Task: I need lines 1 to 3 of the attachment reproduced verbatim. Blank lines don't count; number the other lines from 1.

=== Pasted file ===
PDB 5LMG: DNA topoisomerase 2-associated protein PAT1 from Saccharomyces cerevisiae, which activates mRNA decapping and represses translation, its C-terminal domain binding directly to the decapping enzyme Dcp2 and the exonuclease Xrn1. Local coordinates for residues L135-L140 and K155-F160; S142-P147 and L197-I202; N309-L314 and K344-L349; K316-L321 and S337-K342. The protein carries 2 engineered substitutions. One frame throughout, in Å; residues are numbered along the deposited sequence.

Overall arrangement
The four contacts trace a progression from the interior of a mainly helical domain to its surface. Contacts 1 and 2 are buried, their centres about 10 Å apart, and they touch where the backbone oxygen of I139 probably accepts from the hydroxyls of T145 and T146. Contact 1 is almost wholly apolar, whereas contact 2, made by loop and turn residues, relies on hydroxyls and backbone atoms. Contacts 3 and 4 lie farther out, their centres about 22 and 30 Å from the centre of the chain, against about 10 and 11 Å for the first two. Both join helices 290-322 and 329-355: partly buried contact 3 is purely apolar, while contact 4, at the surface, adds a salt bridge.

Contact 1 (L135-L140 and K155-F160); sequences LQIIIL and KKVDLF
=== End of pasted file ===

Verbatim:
PDB 5LMG: DNA topoisomerase 2-associated protein PAT1 from Saccharomyces cerevisiae, which activates mRNA decapping and represses translation, its C-terminal domain binding directly to the decapping enzyme Dcp2 and the exonuclease Xrn1. Local coordinates for residues L135-L140 and K155-F160; S142-P147 and L197-I202; N309-L314 and K344-L349; K316-L321 and S337-K342. The protein carries 2 engineered substitutions. One frame throughout, in Å; residues are numbered along the deposited sequence.

Overall arrangement
The four contacts trace a progression from the interior of a mainly helical domain to its surface. Contacts 1 and 2 are buried, their centres about 10 Å apart, and they touch where the backbone oxygen of I139 probably accepts from the hydroxyls of T145 and T146. Contact 1 is almost wholly apolar, whereas contact 2, made by loop and turn residues, relies on hydroxyls and backbone atoms. Contacts 3 and 4 lie farther out, their centres about 22 and 30 Å from the centre of the chain, against about 10 and 11 Å for the first two. Both join helices 290-322 and 329-355: partly buried contact 3 is purely apolar, while contact 4, at the surface, adds a salt bridge.